A Denver court will decide if a next-door marijuana cultivation and processing facility injures real estate values. A suit was brought by ranch owners near Pueblo, Colo., who argue that a facility, licensed by the state but in violation of federal law, has depressed the value of their ranch. File Photo by Iriana Shiyan/Shutterstock.
Oct. 29 (UPI) -- A court case over whether a next-door marijuana farm devalues a neighbor's property begins on Monday in a Denver federal court.
An appeals court ruled in 2017 that a lawsuit by ranchers and landowners Hope and Michael Reilly can continue against Parker Weston, operator of a state-licensed marijuana grower near Pueblo, Colo.
Although recreational marijuana cultivation and use is legal in Colorado, it still violates federal law, and the lawsuit is based on the federal Racketeer Influenced and Corrupt Organizations Act. The RICO Act, typically used to by federal prosecutors to bring mob bosses to justice, allows civil lawsuits against criminal enterprises for property damages.
The Reilly's suit says their property values have declined largely because of the aroma coming from their neighbor's business. It indicates that the marijuana industry could face the same issues the pork-producing industry has faced for years. More importantly, if the suit is successful it could serve as a template for dismantling Colorado's marijuana industry by singling out businesses for harming neighbor's property and then suing them.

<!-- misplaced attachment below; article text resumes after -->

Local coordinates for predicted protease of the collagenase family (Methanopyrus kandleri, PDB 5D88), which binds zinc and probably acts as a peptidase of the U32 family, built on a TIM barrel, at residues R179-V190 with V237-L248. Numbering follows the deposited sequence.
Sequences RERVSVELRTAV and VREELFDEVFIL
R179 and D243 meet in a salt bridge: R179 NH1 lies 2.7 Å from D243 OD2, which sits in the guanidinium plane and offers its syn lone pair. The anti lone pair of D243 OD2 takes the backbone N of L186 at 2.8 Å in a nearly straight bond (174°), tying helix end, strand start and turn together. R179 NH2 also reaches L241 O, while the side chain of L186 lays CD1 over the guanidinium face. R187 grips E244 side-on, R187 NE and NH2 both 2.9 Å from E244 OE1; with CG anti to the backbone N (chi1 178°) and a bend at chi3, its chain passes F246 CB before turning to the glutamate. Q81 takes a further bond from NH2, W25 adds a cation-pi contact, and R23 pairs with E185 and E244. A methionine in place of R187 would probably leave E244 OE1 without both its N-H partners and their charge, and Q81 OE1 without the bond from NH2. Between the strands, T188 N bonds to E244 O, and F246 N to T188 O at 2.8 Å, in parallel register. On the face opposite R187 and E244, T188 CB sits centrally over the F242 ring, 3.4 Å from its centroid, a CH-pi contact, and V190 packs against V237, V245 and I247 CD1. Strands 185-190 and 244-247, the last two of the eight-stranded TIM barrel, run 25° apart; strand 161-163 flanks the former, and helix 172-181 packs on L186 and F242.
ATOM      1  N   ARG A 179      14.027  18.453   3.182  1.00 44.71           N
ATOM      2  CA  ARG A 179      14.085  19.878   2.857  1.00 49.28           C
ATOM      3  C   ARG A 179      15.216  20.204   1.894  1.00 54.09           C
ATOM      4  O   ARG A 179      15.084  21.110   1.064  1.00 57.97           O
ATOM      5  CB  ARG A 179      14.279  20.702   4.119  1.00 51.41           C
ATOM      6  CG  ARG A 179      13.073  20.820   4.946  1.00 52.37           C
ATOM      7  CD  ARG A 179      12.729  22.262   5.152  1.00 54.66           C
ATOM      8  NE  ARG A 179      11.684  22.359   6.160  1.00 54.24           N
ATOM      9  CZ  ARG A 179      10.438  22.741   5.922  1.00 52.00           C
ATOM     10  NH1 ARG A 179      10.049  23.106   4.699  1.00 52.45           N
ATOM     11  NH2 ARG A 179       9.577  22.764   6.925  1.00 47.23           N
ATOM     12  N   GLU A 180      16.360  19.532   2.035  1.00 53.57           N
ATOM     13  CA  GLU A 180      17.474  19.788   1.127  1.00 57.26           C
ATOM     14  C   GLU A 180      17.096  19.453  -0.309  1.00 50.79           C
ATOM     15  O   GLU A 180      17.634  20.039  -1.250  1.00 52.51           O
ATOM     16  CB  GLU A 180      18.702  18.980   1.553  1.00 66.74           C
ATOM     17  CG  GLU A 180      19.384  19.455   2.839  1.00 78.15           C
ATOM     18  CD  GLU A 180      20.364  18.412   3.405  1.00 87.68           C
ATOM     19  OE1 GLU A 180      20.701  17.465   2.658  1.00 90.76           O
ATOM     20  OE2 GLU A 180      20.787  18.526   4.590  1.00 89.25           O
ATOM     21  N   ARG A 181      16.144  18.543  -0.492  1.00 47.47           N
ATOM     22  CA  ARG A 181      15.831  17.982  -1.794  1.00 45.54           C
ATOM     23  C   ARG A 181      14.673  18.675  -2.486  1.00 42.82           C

The suit contends that the smell of marijuana processing, growing plants blocking mountain vistas and the connection to a federally illegal activity all reduce the value of the Reilly's ranch.
"If they [the Reillys] win a jury verdict and win a big judgment, that would be big news," said law professor and marijuana law expert Robert Mikos. "Then you have even more incentive to look out there for potential plaintiffs to sue these big companies."
A 2015 ruling in the suit by the 10th U. S. Circuit Court of Appeals allowed the RICO claim to go forward while rejecting the argument that Colorado violated federal law in legalizing and regulating its marijuana business.
Matthew Buck, Walton's attorney countered that the smell involved in processing marijuana is not vented to the outdoors, so no odor can be detected. Buck added that the Reilly's home is not immediately adjacent to the processing facility, and that "Our contention is that marijuana is good for business. Everything says that the plaintiff's property value has gone up."
Mikos said that not every property owner can prove that a next-door marijuana facility is harmful to real estate values. The Circuit Court, in its ruling, noted that "We are not suggesting that every private citizen purportedly aggrieved by another person, a group, or an enterprise that is manufacturing, distributing, selling, or using marijuana may pursue a claim under RICO."
Still, the court case is being closely watched by the growing marijuana industry. RICO laws call for defendants who lose cases to pay for plaintiffs' legal costs, which, Buck said in regard to the Reilly's case, could be millions of dollars.